Saturday, June 30, 2007

Christians are called to welcome strangers

Giles Fraser, writing for the Church Times in the UK, reminds readers that Christians are called to welcome strangers, especially refugees. He criticized Lord Carey's attitude towards refugees as being out of step with Christianity; Carey is the conservative ex-Archbishop of Canterbury.

It was Sunday morning. I was thinking up my sermon in the bath, as usual. There wasn’t much to do: as it was the last day of National Refugee Week, there was a guest preacher, the chairwoman of the Wandsworth Refugee Network, which my parish supports.

My part in the sermon was just to introduce the preacher. Perhaps the right thing would be to remind the congregation how the whole idea of welcoming the stranger is woven deeply in the Judaeo-Christian ethic. The Bible is full of stories on the moral imperative of hospitality to the foreigner.

As I was mulling over this, the unmistakable drawl of Lord Carey emerged from the radio. He was asked what he wanted from Gordon Brown as Prime Minister. “I hope that he will impose stricter controls on those entering the United Kingdom,” he said.

The majority of those coming to seek refugee status originate from seven countries: Iraq, Somalia, Zimbabwe, China, Afghanistan, Iran, and Eritrea. You don’t need to be Sherlock Holmes to guess why many of them are running away. Often they have been victims of torture. Many are children. Even when they get here, things can be dreadful. Many are locked up as if they were criminals. Worse can await them if they are released.

In the first three months of this year, 320 asylum-seekers were denied basic support, even though they are not allowed to get a job either. The Refugee Council has organised a number of sleep-outs to highlight the fact that many asylum-seekers have no means of support and end up sleeping rough. Now the Government is thinking of cutting back on funding for English lessons for refugees.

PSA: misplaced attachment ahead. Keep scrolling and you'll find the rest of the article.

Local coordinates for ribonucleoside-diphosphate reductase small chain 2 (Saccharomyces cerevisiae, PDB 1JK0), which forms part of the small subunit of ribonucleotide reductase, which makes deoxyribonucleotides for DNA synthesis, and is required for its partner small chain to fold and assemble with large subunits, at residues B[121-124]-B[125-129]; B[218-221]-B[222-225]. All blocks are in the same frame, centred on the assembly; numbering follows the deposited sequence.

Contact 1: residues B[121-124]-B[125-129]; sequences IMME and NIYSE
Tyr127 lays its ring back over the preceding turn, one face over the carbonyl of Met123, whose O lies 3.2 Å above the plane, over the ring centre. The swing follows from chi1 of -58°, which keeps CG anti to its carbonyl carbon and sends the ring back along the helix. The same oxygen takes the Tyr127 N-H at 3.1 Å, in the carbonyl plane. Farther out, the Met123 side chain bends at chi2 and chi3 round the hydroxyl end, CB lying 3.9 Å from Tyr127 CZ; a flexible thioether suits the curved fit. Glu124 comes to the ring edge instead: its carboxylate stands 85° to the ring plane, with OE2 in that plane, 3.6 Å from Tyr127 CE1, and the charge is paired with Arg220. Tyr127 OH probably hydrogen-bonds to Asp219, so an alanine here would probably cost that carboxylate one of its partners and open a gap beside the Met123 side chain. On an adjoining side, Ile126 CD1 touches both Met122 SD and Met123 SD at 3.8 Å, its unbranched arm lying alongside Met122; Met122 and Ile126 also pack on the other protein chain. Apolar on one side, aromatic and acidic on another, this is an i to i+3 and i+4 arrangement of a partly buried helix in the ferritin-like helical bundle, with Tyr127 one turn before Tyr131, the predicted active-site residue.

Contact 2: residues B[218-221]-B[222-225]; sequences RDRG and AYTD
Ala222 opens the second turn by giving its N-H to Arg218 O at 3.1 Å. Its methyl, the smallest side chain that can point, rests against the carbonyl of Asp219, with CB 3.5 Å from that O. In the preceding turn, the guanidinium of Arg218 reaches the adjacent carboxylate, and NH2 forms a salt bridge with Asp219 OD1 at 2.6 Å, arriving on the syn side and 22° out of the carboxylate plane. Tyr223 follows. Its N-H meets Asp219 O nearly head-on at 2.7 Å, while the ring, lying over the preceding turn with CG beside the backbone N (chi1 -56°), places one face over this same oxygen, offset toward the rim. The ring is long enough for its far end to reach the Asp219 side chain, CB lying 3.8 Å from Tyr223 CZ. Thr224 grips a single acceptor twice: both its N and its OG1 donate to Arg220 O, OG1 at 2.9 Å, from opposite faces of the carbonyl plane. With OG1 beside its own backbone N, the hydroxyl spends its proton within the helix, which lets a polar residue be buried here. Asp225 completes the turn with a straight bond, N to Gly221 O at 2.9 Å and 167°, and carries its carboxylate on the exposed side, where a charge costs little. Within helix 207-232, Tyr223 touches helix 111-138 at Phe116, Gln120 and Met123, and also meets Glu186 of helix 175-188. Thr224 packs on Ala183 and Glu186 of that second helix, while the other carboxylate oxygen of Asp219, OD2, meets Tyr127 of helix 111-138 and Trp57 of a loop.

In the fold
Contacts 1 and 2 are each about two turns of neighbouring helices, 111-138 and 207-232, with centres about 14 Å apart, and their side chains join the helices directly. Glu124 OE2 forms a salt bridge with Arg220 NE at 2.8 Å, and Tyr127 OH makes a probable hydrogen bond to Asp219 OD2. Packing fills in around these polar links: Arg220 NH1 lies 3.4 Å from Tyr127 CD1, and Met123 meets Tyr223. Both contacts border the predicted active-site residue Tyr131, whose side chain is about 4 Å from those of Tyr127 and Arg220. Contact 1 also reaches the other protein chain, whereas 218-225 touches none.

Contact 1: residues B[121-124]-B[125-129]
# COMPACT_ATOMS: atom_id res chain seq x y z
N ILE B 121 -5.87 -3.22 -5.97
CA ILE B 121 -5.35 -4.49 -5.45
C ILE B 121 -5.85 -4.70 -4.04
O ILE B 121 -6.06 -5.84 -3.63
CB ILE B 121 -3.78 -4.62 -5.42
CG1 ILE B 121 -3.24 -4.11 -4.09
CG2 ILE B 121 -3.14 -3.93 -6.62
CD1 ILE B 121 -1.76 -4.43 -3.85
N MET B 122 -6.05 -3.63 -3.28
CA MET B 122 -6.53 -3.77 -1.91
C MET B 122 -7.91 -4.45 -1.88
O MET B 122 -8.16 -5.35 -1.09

Tim Finch, the spokesman for the Refugee Council, could not understand Lord Carey’s remarks, given that, he said, “controls on immigration and asylum were so strong already.” He continued: “Lord Carey would seem to be out of step with the Church of England and other Christian and faith groups, which have been in the forefront of calls for more generosity to be shown to migrants and refugees.”

In church we sang “Once in Royal David’s City”, to remind ourselves that our Lord was himself a refugee. We read of the Jews as a wandering people, dependent on others for hospitality. I swapped the Gospel reading to Matthew 25: “in as much as you did this to the least of these my brothers and sisters, you did it to me.” Lord Carey out of step? Too right.

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